Just catching up on my summer reading and I came across a short piece titled, “My Best Marketing Advice for Lawyers,” by John H. Fisher, Esq.  In the article, Attorney Fisher responds to an inquiry for his best marketing advice by saying: “Identify your ‘Ideal Client’ and nurture and cultivate the relationship with your Ideal Client through a series of educational and informative newsletters, speaking events, books, and social events.” 1  This three-step plan: paint a picture of your ideal client, attract your ideal client, and nurture the relationship with your ideal client was clear, linear, and supported with some truly clever and constructive examples of providing best tips and advice – for your referral partners. The article concludes that this plan has the power to change law practices, create goodwill, and perhaps make the actor a “mini-celebrity among peers.”  Apropos of the previous blog, such advice seems consistent.  And, to be fair to Mr. Fisher given what follows, he was posed the question, and we are still in the post “failing” law school phase.

 

Two of several things that give me pause here, are in who is assumed to be the “ideal” client and how we are affecting our students’ priorities when we offer and even encourage them to take “law” school courses in economic trends in the legal profession and personal finance.  The apparent underlying assumption of both articles is that the “ideal” client is someone who will financially advantage the lawyer, and/or that the wealth of our profession and ourselves is worthy of credit in a school devoted to the study of law. Understanding that making a living is important, I’d note that there are no major stories about whether lawyers make a “living wage” either here2 or in other nations, or of lawyers who cobble together several jobs over the long-term to support themselves or a family.  But I did, however, recently listen at a ceremony where the head of a non-law institute spoke eloquently about the goal of that educational institution as doing justice and having their faculty involved in field-work toward helping others establish workable justice systems.  Non-lawyers.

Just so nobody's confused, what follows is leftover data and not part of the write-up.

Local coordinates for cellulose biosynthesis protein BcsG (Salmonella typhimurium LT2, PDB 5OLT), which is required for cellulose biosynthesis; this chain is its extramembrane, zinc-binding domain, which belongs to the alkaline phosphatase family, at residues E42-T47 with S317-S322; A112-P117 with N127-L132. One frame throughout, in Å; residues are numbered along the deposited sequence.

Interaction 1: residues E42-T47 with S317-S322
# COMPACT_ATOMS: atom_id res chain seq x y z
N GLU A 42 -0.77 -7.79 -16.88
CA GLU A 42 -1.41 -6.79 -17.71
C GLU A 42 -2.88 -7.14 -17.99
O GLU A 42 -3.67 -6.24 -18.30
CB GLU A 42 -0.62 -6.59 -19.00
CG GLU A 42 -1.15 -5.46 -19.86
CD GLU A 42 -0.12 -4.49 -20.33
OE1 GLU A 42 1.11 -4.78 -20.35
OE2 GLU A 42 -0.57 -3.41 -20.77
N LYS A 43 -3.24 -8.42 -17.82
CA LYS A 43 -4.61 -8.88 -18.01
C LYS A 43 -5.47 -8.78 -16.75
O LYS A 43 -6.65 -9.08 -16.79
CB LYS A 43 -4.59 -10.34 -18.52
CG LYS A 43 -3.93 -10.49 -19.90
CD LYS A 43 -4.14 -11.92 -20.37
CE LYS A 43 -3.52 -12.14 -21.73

Whenever students struggle with understanding a statute or regulation and where I sense a disconnect, I encourage asking who benefits from a policy or something being advocated.  Then, recognizing how easy it is to go along with an idea that is being advocated when it is self-benefitting, I encourage students to ask who is left out and, if appropriate, why we continue to allow others’ priorities to be that determinative.

Learning and Teaching – the Progression